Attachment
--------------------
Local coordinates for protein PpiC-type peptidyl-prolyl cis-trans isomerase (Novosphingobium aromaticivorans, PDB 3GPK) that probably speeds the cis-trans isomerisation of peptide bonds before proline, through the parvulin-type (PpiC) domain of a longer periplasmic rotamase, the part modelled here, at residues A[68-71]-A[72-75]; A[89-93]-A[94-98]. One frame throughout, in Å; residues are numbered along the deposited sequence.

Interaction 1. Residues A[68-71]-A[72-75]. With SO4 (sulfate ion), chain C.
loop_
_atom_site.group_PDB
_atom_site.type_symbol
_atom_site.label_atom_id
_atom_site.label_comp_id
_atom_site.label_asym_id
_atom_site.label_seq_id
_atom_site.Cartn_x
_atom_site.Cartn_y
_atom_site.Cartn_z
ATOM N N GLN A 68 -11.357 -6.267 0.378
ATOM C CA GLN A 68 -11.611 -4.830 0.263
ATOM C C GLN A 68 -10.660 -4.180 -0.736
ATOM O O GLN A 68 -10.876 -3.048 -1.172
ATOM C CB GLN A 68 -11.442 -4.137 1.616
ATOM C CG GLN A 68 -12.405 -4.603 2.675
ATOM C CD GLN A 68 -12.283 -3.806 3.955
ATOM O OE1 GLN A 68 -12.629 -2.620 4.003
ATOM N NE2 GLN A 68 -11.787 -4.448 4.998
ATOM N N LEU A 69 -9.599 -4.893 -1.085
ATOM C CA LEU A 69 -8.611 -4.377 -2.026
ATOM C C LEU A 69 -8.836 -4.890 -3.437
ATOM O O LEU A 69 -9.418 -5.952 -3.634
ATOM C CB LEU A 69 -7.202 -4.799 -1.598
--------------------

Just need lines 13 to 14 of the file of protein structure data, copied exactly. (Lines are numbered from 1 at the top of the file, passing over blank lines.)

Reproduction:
ATOM N N GLN A 68 -11.357 -6.267 0.378
ATOM C CA GLN A 68 -11.611 -4.830 0.263